Wyatt Cooper's book Families/A Memoir and a Celebration is a book I wish I had written. In fact, I thought it was the book I wrote with Meet Me at the Butterfly Tree, but I found out that was wrong. Meet Me at the Butterfly Tree was a memoir of Fairhope, which may have been a family to me but is not viewed that way by anybody else. Cooper's book resonates with a broader readership, not only because of its wisdom and its beautiful prose style, but also because, in reflecting on his family of origin, he reaches more profound and more universal conclusions.
In a second book, The Fair Hope of Heaven, I attempt to widen my lens to include more of the background of Fairhope's family, and rather than simply outline my own reaction to certain characters who shaped my own thinking and influenced my life, I write of past citizens of Fairhope and place them in the context of Fairhope today with its penchant for destruction of the the old and its new citizens' determination to ignore its original higher cause of making the world a better (not just a questionably prettier) place. The Fair Hope of Heaven is yet unpublished, but the two publishers who turned it down did so with the grace to say kind things about it, ultimately rejecting the book because they felt it lacked appeal to a audience outside Fairhope.
Families names its mission and nails it in one touching volume. Published in 1975, Cooper's book describes at some length his upbringing in the South, the panoply of characters in his family who formed his life, and his philosophy of life as a result.
He begins by describing a family reunion. He writes, These reunions were of major importance to us. They registered the changes that took place in our lives: the marriages, the births, the moves, the prosperings and the failings to prosper. We watched each other growing up or growing old, and we felt ourselves to be a part of some timeless process, a process the rules of which applied equally to us all.
The reunions did not end when Grandma died, though they had already begun to fade some years before when she, like most of us, left her farm and moved to the town. It would never be the same in the city; there would be other demands on one's attention; one would go as one went to other engagements; it became an event sandwiched in between other events.
One needs land, really, to feel that kind of sense of family, for in those days it was the land that made you, that nourished you, that would, eventually, claim you. The land was home. It was permanent and eternal; it ahd always been there and would always be there; it was made of the bones of millions of years and the dust of centuries; it had known the games of Indian boys, and the battles of unnamed men. You stretched out your body upon it in the early days of spring. You felt it grow warm beneath your belly. You filled your lungs with its clean, rich, and lusty smell. You ran your hungry fingers through the tender green stubble of its surface, you lay and listened to the music of its silence, and gazed through half-closed eyes at the wide, high, pure, blue sky. It belonged to you and you belonged to it...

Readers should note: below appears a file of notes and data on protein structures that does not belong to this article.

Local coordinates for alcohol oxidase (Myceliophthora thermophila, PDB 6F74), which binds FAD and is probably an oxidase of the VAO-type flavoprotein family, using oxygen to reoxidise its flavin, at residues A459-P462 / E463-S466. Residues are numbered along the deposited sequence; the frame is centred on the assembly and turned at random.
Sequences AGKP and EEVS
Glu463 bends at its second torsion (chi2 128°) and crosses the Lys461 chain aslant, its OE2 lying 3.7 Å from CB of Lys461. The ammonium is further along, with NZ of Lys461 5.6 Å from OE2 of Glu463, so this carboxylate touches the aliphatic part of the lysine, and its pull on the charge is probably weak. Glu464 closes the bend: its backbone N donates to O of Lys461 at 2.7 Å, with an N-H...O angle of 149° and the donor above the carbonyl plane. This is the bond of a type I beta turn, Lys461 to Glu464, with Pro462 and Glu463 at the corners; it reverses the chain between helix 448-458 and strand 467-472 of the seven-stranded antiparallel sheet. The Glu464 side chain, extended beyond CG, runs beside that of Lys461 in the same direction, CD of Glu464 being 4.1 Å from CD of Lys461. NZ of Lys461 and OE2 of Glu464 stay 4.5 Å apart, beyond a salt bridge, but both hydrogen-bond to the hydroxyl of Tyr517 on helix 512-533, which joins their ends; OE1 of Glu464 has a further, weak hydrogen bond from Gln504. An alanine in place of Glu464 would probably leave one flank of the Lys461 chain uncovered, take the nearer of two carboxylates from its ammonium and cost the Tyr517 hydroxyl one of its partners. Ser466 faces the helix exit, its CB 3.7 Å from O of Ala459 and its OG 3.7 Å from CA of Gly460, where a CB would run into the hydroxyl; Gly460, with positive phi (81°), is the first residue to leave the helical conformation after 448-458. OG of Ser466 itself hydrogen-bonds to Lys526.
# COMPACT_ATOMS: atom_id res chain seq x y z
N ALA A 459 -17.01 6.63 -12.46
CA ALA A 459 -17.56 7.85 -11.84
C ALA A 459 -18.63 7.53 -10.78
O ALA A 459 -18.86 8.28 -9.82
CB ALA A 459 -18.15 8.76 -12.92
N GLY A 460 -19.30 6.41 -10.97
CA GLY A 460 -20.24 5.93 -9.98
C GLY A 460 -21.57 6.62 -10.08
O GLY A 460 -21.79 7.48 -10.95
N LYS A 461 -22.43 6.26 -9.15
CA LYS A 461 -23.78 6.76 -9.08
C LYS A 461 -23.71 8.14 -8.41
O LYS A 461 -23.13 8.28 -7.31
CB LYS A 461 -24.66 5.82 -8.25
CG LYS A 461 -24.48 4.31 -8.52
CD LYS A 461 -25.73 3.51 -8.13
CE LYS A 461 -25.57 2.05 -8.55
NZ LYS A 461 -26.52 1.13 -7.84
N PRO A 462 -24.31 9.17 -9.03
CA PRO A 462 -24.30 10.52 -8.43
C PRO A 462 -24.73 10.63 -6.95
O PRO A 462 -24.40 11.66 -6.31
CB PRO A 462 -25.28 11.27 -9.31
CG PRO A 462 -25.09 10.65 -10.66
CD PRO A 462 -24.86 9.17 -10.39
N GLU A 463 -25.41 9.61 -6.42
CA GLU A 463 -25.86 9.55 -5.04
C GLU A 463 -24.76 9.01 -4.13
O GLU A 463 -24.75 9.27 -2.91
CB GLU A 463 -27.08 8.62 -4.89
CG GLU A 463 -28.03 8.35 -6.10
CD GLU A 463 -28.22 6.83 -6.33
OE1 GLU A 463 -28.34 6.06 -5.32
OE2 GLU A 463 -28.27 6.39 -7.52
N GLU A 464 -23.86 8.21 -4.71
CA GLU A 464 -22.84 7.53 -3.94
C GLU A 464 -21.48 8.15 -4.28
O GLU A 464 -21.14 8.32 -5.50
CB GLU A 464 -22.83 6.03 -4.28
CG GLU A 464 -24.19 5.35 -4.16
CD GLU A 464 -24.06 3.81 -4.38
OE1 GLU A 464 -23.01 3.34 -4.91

Wyatt Cooper was a Mississippi farm boy who was to grow up and become an actor and screenwriter, then to marry Gloria Vanderbilt and father two sons for whom he wrote his book. As I wrote this post in early May of 2006, Anderson Cooper, one of those sons, was on C-Span2, talking about his own book, Dispatches from the Edge.
I have written on my blog of my fascination with Anderson and his whole family. Gloria Vanderbilt has endured much human pain in what should have been a life of privilege, and Anderson, under 40, is much more than tv news' latest pretty face. He and his mother have appeared on several television shows discussing their story and the books by and about both of them and the whole fascinating family.
Theirs is a larger-than-life epic that has mysteriously touched my own. I cherish the Southern connection, and the fact that at one point, covering the fashion beat in New York, I was at a reception in the beautiful Vanderbilt mansion where they all lived. It was a business party, to meet Gloria, then designing a line of fabrics, and have the chance to ogle her stuff and report on it. Wyatt and the boys were elsewhere, perhaps on the upper floors. Whatever she was, Gloria Vanderbilt has always worked -- as a movie hopeful, an artist, a hawker of blue jeans and fragrance -- and she has always been accessible to the public. Years later, a friend of mine, having read Families, approached her at a retail promotion in Florida of her new perfume, and found her to be gracious and genuine.
I recently re-read Families for reasons other than information on the family. I parsed it for style and substance, and for inspiration for yet another book. Well, why shouldn't I? I have a family too, and it is more than just Fairhope.